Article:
At the moment, the Brazilian left-back is a bit of enigma. Terrific two years ago, he spent the last 8 months recovering from anterior cruciate ligaments injury he sustained in Francesco Totti’s farewell Serie A game against Genoa. No one knows how he settles in England; no one knows whether his hamstrings will be issue-proof from now on. At Stamford Bridge, he’ll fight for the starting eleven with Marcos Alonso. The Spaniard, five years older, much more experienced and already well-established in the Premier League, remains the favourite in this behind-the-scenes rivalry.

Ross Barkley’s career has been spiralling downwards since the year 2016. Once touted as the next Toffee wonderkid after Wayne Rooney, he ended up returning less and less creative passes and more and more dirty, dangerous tackles. Last summer, Everton openly gave up on him by signing Gylfi Sigurðsson. Struck by the hamstring injury in August, he’s found himself in a spot where nobody was willing to fork up £30 million to release him out of the prison at Goodison Park. Eventually, The Blues got a 50% discount for his services – but it’s plain to see that he hasn’t been their priority at all.

And then, there’s Olivier Giroud. Arsenal icon. The player with one of the best goal-per-minute ratio in the Premier League history. Gunners’ super-sub. At 31, with perhaps two, maybe even three years left on the top of the game. His injury record is fairly clean. On paper – a £15 million bargain of a buy, especially considering the experience he brings to the squad.

But will the Frenchman outmuscle Morata in a race for the #9 spot? Unlikely. Antonio Conte, known for trusting only one, main-man upfront, will certainly invest playing time in a six years younger, three times pricier Spaniard. For one reason in particular: after disasterclasses against West Ham, Arsenal and Leicester, the former Real Madrid man’s reputation took a major nosedive. Should Morata continue to follow Fernando Torres’ footsteps, Chelsea manager would suffer the biggest failure of judgement of his career – and frankly, he cannot afford such a blow to his reputation.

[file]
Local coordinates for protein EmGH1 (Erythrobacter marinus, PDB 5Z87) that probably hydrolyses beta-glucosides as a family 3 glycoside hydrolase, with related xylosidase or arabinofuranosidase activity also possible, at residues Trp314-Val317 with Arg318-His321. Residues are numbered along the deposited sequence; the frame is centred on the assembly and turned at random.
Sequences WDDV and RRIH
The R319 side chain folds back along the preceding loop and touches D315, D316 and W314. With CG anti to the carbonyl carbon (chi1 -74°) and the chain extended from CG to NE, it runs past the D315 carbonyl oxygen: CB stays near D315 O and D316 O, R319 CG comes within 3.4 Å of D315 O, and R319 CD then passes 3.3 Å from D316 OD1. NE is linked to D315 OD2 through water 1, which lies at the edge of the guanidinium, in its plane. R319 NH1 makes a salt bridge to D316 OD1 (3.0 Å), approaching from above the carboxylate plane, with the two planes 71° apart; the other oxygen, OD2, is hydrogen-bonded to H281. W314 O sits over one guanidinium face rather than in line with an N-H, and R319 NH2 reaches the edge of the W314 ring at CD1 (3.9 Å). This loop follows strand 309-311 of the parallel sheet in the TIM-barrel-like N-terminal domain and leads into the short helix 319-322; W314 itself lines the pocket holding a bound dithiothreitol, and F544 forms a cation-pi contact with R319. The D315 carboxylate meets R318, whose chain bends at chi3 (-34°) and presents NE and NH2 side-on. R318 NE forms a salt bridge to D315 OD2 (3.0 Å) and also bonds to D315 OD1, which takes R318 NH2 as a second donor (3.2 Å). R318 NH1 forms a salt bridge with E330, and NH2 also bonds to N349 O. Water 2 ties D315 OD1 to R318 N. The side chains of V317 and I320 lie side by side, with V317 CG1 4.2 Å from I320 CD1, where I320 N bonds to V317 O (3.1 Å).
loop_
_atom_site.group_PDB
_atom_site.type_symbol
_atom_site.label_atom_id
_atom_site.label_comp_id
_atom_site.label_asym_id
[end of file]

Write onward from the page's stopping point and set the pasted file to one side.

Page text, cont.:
Meanwhile, his seasoned veterans are struggling. Since New Years’ Eve, they’ve won two, drew five and lost two games. If it wasn’t for the performance at Brighton, they’d average only one goal per game. Morata remains unfit with a back problem. Pedro looks past it. Willian had a good run of form for about three games, then faded away. Fàbregas plays risky passes but they’re not paying off. Batshuayi, prolific in the last couple of games, got pushed out of the door. Captain Cahill just had a nightmare. Courtois, back from injury, was unable to fix his colleague’s errors…

Down to the fourth place, with tough games soon to be played: The Look.

Conte has only three games to turn this around: dreadful Watford away, doomed West Bromwich at home and freshly relegated Hull City in the FA Cup. After that, it gets rather complicated: Barcelona at home in the Champions League and then, two league, away days at Old Trafford and Etihad Stadium.

Three games in two weeks to sort this out. Things haven’t been this difficult at Stamford Bridge since José Mourinho had his memorable fallout with Eva Carneiro.